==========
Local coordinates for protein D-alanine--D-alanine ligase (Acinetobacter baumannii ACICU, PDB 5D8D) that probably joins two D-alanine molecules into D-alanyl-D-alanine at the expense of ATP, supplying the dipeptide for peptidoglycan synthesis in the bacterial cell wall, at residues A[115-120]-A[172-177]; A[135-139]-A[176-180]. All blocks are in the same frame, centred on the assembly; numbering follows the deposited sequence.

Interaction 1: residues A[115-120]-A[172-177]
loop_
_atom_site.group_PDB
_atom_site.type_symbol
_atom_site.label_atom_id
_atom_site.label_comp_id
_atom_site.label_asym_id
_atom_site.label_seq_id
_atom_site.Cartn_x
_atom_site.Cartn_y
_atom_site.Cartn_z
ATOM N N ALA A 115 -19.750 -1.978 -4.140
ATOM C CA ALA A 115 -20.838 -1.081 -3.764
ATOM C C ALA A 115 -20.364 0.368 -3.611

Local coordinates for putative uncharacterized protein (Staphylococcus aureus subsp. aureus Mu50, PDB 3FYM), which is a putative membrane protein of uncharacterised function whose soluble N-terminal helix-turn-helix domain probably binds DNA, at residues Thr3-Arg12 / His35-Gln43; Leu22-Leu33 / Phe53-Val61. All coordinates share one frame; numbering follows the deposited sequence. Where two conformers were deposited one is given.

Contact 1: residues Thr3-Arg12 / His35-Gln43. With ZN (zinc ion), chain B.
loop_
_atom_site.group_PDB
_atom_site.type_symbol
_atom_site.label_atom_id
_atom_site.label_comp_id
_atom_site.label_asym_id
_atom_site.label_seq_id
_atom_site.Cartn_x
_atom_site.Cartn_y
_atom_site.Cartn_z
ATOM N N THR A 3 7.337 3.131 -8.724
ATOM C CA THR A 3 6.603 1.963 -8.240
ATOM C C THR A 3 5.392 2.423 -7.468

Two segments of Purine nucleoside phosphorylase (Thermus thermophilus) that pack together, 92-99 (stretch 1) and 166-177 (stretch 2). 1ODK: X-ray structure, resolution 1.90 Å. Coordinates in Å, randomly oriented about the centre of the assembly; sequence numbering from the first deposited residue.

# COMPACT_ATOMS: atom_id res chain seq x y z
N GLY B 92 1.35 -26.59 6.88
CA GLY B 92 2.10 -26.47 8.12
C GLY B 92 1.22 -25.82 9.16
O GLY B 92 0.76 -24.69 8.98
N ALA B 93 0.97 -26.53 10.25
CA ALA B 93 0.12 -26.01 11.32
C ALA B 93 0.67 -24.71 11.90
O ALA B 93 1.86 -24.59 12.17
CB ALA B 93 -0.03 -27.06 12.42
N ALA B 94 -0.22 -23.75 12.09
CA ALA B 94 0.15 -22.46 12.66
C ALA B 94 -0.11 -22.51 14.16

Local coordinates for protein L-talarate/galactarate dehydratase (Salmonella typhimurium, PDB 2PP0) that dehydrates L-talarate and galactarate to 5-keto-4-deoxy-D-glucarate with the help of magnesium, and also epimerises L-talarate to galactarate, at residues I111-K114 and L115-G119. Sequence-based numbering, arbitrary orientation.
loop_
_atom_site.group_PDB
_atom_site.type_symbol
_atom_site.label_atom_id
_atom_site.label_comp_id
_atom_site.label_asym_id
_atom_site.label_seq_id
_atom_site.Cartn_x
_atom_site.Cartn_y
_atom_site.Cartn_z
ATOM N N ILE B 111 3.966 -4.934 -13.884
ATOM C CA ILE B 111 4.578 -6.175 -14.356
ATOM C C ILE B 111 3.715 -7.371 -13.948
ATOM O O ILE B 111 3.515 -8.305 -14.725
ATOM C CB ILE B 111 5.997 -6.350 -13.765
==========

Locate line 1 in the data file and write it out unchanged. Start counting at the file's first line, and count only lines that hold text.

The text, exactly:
Local coordinates for protein D-alanine--D-alanine ligase (Acinetobacter baumannii ACICU, PDB 5D8D) that probably joins two D-alanine molecules into D-alanyl-D-alanine at the expense of ATP, supplying the dipeptide for peptidoglycan synthesis in the bacterial cell wall, at residues A[115-120]-A[172-177]; A[135-139]-A[176-180]. All blocks are in the same frame, centred on the assembly; numbering follows the deposited sequence.